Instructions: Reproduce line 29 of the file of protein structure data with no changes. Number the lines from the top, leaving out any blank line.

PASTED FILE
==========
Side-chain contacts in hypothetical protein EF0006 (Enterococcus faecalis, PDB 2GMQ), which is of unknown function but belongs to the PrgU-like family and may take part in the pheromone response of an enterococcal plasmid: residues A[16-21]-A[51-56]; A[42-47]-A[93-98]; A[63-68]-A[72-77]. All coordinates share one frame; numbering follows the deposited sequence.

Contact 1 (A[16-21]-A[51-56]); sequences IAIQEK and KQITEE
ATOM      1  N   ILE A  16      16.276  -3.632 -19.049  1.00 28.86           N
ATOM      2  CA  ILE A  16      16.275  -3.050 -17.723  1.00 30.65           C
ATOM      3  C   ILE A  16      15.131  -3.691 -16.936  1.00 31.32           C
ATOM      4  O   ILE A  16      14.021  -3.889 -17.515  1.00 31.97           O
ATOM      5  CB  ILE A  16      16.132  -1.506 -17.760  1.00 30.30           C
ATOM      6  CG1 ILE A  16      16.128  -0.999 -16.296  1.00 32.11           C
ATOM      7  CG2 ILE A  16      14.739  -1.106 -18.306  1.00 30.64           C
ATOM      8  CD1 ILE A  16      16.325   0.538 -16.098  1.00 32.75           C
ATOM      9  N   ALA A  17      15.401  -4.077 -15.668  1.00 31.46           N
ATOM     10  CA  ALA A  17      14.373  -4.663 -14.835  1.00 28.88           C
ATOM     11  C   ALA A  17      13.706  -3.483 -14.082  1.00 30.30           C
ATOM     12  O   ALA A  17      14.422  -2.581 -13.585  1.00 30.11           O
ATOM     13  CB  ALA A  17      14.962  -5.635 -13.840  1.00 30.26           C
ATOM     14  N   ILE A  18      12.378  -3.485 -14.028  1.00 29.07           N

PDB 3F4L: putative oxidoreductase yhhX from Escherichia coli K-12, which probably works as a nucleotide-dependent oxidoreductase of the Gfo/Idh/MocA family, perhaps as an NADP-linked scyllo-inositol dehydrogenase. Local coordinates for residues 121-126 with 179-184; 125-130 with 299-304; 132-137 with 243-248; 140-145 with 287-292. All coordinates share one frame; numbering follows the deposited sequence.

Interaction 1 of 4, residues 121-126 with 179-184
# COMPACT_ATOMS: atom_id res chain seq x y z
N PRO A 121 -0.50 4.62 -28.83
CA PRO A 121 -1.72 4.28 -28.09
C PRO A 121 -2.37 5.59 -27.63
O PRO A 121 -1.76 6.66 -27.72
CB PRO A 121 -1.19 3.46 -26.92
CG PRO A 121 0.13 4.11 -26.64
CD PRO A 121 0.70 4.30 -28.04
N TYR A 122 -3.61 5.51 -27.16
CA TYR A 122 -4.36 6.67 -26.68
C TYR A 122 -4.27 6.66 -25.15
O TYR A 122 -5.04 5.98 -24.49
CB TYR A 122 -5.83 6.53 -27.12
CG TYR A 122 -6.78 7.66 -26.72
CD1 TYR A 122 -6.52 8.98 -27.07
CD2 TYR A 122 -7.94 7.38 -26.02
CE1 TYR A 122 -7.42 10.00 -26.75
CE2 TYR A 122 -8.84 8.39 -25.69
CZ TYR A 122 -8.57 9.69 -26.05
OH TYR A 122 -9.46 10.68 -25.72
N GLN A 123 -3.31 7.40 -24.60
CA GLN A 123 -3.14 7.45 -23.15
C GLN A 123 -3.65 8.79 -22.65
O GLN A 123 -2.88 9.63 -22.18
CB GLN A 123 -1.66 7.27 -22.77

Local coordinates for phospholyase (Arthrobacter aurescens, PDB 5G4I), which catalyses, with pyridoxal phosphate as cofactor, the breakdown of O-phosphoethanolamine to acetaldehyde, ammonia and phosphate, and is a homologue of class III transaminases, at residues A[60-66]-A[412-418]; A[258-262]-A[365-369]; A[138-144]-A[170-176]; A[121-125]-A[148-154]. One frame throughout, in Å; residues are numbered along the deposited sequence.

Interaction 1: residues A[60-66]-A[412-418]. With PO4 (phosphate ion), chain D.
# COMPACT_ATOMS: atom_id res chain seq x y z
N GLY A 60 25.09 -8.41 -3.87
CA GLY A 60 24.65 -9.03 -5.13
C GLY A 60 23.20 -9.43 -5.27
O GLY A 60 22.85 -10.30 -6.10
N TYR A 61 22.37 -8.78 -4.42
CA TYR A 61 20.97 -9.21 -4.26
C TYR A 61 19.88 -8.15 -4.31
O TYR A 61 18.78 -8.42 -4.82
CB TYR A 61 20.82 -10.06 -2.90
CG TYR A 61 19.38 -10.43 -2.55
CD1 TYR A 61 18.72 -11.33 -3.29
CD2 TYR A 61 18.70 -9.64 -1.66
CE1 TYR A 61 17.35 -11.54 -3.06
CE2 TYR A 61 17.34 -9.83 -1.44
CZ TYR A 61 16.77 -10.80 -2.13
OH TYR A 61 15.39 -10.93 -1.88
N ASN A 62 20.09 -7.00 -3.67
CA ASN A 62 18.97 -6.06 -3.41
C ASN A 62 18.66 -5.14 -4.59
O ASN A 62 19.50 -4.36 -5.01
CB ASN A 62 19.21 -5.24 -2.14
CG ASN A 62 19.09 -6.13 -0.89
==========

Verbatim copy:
C TYR A 122 -4.27 6.66 -25.15